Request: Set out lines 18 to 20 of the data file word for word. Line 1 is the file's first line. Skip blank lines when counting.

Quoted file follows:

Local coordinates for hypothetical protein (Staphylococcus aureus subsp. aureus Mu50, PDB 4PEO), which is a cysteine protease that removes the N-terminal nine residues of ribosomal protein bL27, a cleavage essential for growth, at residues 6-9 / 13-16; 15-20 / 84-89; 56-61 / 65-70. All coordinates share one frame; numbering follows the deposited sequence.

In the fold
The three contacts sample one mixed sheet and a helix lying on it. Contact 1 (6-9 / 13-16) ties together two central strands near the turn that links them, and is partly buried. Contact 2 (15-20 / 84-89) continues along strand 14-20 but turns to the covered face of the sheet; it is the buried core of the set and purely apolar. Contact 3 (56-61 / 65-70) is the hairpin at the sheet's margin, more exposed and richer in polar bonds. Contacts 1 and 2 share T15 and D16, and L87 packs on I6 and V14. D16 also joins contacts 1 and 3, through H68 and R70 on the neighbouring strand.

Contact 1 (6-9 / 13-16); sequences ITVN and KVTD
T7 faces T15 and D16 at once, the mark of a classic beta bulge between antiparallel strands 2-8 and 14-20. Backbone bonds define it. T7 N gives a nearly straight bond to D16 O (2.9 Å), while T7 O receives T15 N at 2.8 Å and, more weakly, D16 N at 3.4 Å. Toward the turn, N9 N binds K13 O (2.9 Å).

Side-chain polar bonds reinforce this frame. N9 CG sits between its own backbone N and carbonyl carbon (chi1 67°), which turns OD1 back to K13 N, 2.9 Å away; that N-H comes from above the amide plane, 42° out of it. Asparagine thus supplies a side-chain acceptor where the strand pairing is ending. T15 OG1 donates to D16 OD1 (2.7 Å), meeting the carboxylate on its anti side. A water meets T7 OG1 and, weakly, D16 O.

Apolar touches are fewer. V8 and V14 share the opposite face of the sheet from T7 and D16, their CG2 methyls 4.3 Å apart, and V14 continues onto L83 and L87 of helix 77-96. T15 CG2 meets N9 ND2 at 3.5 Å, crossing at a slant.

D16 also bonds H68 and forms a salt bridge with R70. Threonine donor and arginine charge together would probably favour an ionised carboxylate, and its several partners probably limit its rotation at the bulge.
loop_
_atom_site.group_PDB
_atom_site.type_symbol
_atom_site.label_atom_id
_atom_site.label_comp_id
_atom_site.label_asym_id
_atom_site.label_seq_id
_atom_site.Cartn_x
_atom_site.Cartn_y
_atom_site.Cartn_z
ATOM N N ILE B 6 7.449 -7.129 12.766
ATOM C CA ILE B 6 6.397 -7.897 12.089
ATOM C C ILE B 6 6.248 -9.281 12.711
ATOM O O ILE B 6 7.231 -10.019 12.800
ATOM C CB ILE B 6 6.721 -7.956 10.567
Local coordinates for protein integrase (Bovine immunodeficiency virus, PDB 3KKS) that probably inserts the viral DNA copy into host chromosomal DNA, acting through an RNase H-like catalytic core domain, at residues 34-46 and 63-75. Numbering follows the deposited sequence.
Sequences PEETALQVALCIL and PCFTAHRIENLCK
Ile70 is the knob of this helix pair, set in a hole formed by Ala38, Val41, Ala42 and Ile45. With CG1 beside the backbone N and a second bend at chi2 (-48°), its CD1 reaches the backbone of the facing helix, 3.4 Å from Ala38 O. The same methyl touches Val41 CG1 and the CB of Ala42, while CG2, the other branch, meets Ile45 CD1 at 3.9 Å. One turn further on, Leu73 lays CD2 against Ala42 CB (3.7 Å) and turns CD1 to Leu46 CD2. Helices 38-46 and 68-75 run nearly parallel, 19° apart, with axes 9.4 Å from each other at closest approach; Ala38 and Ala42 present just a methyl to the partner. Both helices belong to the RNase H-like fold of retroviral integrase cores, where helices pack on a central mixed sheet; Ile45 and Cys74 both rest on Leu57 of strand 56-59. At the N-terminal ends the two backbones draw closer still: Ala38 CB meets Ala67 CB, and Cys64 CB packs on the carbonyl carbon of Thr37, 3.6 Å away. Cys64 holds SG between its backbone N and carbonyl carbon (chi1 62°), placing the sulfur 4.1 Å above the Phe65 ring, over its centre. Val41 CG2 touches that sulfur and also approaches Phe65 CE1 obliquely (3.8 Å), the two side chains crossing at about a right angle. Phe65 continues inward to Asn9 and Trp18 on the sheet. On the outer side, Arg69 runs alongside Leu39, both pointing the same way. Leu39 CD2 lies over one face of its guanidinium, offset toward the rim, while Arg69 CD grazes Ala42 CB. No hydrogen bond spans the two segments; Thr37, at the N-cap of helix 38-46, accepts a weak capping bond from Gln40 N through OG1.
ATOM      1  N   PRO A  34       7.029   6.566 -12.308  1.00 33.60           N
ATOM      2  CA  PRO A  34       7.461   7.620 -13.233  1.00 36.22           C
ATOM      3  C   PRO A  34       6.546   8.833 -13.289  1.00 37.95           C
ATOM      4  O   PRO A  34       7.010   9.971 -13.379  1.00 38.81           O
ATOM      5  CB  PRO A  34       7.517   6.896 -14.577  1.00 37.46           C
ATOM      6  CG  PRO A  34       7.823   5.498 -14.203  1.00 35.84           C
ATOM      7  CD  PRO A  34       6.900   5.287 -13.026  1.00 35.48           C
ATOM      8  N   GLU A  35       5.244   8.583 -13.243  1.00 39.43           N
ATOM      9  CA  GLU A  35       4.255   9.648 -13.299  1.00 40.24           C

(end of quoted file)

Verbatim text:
_atom_site.Cartn_z
ATOM N N ILE B 6 7.449 -7.129 12.766
ATOM C CA ILE B 6 6.397 -7.897 12.089